Grassley: EPA ‘screwed us’ with ethanol waivers

Source: By Timothy Cama, E&E News reporter • Posted: Tuesday, August 20, 2019

This story has been updated.

Sen. Chuck Grassley (R-Iowa) harshly criticized the Trump administration’s latest round of waivers for the national ethanol standard, opining that EPA “screwed” Iowa by exempting certain fuel refineries from the policy.

“They screwed us when … they issued 31 waivers,” Grassley said on Iowa Public Television’s “Iowa Press” in a discussion that aired Friday.

“What’s really bad isn’t a waiver. It’s that it’s being granted to people that really aren’t hardship,” said Grassley, whose state dominates the national corn-based ethanol industry. He made sure to note that by comparison, there were “less than 10 waivers during all the Obama years, and we thought that was bad.”

A week prior, EPA announced 31 unidentified refineries had been granted “hardship” waivers to the annual renewable fuel standard, which requires fuel companies to blend certain amounts of ethanol and other biofuels into their traditional gasoline and diesel. The agency rejected six applications for waivers and promised to examine ways to expand the market for E85, a blend of 85% ethanol with 15% gasoline.

EPA defended its decisions after Grassley’s criticism, and said it follows the statutory process for waivers.

“EPA evaluates submissions to determine whether an exemption may be granted, based on information presented by the petitioning refinery and on the statutory and regulatory requirements for exemption,” said Corry Schiermeyer, an EPA spokeswoman.

The waivers were the latest development in an ongoing battle between refiners and the corn industry.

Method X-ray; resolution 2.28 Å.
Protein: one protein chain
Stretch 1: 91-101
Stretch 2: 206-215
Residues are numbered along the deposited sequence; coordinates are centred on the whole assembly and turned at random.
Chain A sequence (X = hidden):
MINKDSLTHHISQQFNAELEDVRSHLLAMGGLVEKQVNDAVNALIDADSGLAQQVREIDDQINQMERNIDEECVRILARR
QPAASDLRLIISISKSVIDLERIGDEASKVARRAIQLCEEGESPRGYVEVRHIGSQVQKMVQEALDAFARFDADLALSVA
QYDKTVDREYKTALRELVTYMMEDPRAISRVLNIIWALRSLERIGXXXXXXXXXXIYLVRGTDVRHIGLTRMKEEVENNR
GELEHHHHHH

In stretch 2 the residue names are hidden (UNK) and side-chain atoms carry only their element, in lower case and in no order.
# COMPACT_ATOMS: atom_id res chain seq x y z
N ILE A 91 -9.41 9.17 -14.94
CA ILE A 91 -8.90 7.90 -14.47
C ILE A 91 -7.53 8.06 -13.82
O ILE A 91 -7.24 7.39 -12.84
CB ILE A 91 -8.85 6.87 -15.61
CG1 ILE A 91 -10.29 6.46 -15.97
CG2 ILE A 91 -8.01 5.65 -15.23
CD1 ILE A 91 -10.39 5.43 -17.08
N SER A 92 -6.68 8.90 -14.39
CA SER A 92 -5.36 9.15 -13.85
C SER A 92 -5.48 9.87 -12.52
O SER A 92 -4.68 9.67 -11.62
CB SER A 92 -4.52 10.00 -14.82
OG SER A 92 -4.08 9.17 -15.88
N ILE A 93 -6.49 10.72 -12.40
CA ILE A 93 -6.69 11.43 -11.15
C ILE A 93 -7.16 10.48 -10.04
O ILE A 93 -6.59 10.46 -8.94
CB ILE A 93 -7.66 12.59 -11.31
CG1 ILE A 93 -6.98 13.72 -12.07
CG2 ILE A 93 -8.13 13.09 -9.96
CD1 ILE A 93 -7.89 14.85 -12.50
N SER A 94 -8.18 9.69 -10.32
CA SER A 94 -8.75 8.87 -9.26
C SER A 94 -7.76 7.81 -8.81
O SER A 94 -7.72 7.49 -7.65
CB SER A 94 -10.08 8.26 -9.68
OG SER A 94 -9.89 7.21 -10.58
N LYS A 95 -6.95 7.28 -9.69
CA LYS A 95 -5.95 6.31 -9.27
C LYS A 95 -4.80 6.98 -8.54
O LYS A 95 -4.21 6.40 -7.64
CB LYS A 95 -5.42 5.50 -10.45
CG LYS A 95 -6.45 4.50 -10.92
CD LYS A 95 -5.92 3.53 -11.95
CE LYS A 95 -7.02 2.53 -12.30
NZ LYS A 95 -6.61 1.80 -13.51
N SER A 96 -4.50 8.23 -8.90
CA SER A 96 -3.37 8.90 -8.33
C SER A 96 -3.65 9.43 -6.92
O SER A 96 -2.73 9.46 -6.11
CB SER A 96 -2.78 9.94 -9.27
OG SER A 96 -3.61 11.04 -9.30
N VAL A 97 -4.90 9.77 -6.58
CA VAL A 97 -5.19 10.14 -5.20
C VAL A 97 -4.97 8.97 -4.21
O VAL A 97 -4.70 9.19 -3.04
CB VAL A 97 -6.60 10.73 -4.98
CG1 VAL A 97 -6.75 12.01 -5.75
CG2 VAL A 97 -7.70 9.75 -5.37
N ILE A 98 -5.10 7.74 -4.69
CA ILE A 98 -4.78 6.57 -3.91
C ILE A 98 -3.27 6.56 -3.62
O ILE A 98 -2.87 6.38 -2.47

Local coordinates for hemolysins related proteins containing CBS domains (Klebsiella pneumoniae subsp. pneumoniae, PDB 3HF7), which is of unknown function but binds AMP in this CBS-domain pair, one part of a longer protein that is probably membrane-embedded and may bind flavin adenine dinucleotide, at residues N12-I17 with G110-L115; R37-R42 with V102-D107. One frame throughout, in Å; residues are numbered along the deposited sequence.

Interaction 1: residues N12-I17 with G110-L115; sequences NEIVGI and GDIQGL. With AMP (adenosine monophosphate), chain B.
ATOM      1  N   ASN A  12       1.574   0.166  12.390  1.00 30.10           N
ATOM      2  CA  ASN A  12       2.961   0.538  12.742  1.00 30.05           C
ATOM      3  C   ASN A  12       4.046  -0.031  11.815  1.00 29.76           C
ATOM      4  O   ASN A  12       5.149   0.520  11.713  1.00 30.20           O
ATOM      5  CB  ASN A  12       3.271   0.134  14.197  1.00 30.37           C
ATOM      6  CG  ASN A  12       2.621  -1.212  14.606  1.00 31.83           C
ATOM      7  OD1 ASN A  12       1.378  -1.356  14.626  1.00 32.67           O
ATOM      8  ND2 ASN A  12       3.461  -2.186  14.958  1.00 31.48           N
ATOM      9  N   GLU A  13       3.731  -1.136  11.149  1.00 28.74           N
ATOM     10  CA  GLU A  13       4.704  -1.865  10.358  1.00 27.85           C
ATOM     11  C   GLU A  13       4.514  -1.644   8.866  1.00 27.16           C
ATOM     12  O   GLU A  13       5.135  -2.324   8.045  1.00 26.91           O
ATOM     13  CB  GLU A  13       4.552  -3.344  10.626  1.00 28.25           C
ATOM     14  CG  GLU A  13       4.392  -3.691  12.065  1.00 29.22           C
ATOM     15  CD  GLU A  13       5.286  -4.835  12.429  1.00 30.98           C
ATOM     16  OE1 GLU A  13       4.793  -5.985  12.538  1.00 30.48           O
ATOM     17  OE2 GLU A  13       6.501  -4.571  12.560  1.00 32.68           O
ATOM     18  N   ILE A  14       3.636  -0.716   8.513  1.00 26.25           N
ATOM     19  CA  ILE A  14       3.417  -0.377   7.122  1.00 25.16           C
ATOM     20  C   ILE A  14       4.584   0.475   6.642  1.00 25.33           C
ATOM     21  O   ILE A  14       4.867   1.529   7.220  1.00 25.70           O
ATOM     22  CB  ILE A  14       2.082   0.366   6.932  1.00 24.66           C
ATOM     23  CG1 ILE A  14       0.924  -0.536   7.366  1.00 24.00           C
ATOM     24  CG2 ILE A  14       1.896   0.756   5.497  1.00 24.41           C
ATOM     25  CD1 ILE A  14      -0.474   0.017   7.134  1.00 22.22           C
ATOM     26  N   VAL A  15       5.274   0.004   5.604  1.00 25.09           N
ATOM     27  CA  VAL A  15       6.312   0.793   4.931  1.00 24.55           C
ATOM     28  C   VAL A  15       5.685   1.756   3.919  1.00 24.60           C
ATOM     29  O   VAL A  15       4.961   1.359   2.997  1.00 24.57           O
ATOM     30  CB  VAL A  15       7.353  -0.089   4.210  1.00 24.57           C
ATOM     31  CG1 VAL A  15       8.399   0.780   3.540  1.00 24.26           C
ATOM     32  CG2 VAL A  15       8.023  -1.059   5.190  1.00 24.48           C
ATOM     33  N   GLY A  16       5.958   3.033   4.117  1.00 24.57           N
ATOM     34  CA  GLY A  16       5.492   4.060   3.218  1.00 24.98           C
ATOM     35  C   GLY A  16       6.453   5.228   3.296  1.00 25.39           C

Both industries have strong allies in the Republican Party. Iowa is a swing state President Trump won in 2016 and could be key in 2020 as well. Farmers are also suffering from Trump’s ongoing trade war, which has reduced international demand for their products.

The pace of the exemptions has quickened since Trump took office, fueled in part by a court ruling saying EPA had previously used standards that were too strict to judge applications.

That — along with reporting that many of the refineries that have received exemptions are owned by large companies — has angered the ethanol industry and its allies.

“At a time when ethanol plants in the heartland are being mothballed and jobs are being lost, it is unfathomable and utterly reprehensible that the Trump administration would dole out more unwarranted waivers to prosperous petroleum refiners,” Geoff Cooper, president of the Renewable Fuels Association, said of the waivers.

Refiners defend the move, noting the Trump administration is following the law with the waivers, and argue research shows they have not reduced demand for biofuels.

“We are pleased that EPA recognized the extreme hardship that the RFS program is having on small refineries,” said Chet Thompson, president of American Fuel & Petrochemical Manufacturers.

Reuters reported Trump personally intervened to stop EPA’s comprehensive review of the ethanol mandate program, resulting in the waiver announcement.

Grassley said he’ll continue to speak with Trump about the waivers and the program as a whole.

“We got to go back to the president, the same way that we have in the past,” he said on the Iowa program. “He always brings up ethanol so that I know that he knows about the ethanol issues, and he wants to be considered very pro-ethanol, and he wants to be considered very pro-farmer.”